I had an unlikely journey to the top. Born in India, I arrived in the U.S. in 1968, a 22-year-old with $8 in my pocket and an undergraduate degree in mechanical engineering. Thirty-one years later, I became chairman and CEO of a global Fortune 300 company. I was fortunate, to be sure. But there is a deeper lesson to my story that I hope will help others build exceptional, and exceptionally diverse, teams.
During my tenure (1999-2009) as chairman and CEO of the specialty materials company Rohm and Haas, we had one of the most diverse leadership teams in our industry, with the top 50 composed of more than a mere sprinkling of men and women from all parts of the world and in every skin color.
But Rohm and Haas wasn’t always like that. When I left my post in Philadelphia in 1979 to work as finance director of our troubled U.K. subsidiary, I was told, “Raj, you don’t know what it’s like” by Germans, Italians, French and other European colleagues of mine who assumed that only white American men and possibly white English men could advance to the top rungs of the company. And in the years since then, I have heard the same statement from women and minorities, as well as from my two adult daughters, one a medical doctor and the other a civil rights lawyer.
Diversity is more than a moral imperative – it is a business imperative based on increasing evidence that companies with diverse boards and leaders outperform their peers over time. To foster diversity, your organization must:
+ BELIEVE THAT DIVERSITY IS CRITICAL FOR LONG-TERM SUCCESS
To access the best possible talent, a company must access the broadest possible talent pool. To achieve that, it must retain and promote solely based on performance and potential of the individual, irrespective of country of origin, color of skin, gender or sexual orientation.
+ UNDERSTAND THAT TOKENISM DOES NOT WORK
Companies must ensure an even playing field for every employee. That requires total transparency in the way individuals are assessed, developed and promoted. Mere words and policies are not sufficient. Tangible evidence is required. In the case of Rohm and Haas, that process began in earnest in 1985, when we gave a clear message to the organization that people would only advance based on performance, potential and deep commitment to our core values.
Significant responsibility lies with individuals as well. People must believe that the playing field is even, and that if they work hard and deliver on their commitments, there is no limit as to how far they will advance. They have to be prepared to accept honest feedback on their development needs. There is no place for doubt and cynicism.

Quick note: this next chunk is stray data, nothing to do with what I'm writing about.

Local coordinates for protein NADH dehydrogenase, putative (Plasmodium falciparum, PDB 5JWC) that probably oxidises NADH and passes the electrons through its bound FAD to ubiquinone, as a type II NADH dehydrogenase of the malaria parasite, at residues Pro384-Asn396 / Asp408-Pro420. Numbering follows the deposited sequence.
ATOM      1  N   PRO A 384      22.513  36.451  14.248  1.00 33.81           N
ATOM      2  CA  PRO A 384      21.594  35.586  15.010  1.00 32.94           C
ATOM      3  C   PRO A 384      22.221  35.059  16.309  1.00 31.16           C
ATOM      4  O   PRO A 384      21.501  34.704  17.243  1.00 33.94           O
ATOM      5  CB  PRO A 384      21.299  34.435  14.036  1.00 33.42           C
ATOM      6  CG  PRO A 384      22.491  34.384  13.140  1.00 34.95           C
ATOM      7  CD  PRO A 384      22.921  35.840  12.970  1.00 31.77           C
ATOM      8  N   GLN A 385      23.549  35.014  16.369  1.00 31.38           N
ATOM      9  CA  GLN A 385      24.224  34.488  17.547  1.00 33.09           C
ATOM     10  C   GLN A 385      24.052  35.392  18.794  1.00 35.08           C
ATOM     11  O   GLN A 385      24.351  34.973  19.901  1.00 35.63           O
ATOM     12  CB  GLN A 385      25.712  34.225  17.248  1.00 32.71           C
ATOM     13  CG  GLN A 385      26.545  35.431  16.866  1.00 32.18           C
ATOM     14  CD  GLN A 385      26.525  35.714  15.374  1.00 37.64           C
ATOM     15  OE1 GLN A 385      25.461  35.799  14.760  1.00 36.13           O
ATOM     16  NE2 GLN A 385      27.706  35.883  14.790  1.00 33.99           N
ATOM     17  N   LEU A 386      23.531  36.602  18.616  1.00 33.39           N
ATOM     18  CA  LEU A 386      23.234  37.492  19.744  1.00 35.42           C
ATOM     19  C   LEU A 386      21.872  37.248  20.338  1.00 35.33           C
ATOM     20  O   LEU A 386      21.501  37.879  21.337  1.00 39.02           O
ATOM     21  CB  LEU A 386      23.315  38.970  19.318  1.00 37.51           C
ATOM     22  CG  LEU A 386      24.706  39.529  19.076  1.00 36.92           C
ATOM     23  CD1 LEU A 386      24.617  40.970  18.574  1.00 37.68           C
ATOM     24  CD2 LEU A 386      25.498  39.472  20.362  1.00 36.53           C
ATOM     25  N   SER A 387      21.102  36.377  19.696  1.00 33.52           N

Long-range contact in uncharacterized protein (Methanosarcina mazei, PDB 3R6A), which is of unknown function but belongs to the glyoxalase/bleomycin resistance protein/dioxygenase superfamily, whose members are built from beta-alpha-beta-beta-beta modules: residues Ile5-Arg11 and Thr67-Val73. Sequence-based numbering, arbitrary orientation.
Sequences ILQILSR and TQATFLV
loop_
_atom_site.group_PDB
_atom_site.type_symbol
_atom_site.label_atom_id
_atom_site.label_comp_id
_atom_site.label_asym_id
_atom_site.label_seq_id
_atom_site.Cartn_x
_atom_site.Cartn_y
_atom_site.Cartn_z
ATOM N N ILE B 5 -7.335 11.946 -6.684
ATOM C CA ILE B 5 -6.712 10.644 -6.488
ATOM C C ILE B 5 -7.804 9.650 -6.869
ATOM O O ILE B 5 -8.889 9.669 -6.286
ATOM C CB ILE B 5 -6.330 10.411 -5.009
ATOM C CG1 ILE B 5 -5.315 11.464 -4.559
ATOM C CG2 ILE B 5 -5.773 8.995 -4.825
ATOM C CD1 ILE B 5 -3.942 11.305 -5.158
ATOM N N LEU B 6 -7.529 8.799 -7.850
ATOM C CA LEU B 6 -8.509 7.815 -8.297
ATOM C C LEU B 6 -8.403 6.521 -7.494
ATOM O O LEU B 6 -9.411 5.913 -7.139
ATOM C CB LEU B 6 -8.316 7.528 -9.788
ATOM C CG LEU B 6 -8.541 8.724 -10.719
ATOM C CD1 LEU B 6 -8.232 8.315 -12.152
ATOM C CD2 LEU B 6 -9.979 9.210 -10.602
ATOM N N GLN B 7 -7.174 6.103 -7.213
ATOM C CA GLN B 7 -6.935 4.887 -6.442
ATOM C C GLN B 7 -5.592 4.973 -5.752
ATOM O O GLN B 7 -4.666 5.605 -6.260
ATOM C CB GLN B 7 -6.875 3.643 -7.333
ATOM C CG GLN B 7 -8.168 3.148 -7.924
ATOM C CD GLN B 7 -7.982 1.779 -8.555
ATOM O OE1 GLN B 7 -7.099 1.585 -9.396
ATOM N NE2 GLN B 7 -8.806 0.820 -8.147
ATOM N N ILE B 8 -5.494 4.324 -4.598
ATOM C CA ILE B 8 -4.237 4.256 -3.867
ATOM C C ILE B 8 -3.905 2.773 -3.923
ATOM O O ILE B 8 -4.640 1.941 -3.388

+ EXPAND THE TRADITIONAL NOTION OF MENTORING
The notion that the best mentoring comes from successful individuals who are similar to you is flawed. The best mentoring comes from successful individuals who are perceived as mainstream in their organization. For example, a successful white male in a U.S. or a European company, or a top Korean manager in a Korean company – they can help a person of a different background gain insight into the culture of the organization.
+ RECOGNIZE THAT A DIVERSE LEADERSHIP TEAM DELIVERS SUPERIOR LONG-TERM PERFORMANCE
Diverse teams have deeper dialogue, they consider a fuller range of options and they avoid the pitfalls of myopic thinking. Research supports this assertion, as does my own experience. The diverse board of Rohm and Haas was instrumental in asking the right questions when the Haas family and trusts made known their desire to divest company ownership. They insisted that we look at broader stakeholder implications, retain the best advisors early, take sufficient time to explore all options and negotiate a sale contract that would be enforced under all conditions. What’s more, Rohm and Haas executives who chose to leave after our merger with Dow have reached the highest levels at many companies around the world.
Commitment to diversity takes time. Results require ongoing efforts, including making a few bold decisions along the way. The business environment has evolved enormously in the past decade, with globalization, technology changes and the emergence of leading companies from around the world all amplifying the need for more diverse teams. That means that you have to recruit, retain and promote the best talent, understand the diverse needs of your customers and better understand your competitive environment. I have absolutely no doubt that the future will be ever brighter for organizations that have diverse leaders at all levels.
(Raj Gupta retired as chairman/CEO of Fortune 300 company Rohm and Haas in 2009)
© 2015 Harvard Business School Publishing Corp. Distributed by The New York Times Syndicate